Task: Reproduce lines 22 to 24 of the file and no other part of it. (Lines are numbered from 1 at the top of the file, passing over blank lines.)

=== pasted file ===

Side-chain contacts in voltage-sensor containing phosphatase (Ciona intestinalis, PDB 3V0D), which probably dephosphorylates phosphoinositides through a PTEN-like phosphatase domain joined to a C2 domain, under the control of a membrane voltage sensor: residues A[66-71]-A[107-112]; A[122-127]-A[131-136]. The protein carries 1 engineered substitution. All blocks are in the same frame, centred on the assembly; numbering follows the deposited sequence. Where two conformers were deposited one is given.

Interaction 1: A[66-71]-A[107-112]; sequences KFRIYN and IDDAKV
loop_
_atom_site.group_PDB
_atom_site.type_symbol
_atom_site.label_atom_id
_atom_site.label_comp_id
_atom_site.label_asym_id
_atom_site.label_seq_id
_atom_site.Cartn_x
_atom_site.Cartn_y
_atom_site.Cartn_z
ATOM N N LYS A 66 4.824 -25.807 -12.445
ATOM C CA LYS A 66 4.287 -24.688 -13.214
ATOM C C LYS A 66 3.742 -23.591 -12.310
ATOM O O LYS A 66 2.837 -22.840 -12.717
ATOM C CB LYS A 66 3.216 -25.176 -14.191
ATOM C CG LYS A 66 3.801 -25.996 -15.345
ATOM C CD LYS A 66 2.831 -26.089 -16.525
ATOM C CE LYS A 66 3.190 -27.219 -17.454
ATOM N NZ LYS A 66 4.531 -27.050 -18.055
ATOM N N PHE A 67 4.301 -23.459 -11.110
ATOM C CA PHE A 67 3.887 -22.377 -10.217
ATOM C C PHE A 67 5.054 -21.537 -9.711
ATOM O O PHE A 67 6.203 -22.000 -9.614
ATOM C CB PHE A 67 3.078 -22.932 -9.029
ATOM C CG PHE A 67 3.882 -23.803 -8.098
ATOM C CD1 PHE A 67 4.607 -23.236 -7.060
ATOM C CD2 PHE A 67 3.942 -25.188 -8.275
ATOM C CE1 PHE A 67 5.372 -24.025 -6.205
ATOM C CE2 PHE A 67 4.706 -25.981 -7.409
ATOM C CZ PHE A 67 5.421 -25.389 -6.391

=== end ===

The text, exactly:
ATOM N N PHE A 67 4.301 -23.459 -11.110
ATOM C CA PHE A 67 3.887 -22.377 -10.217
ATOM C C PHE A 67 5.054 -21.537 -9.711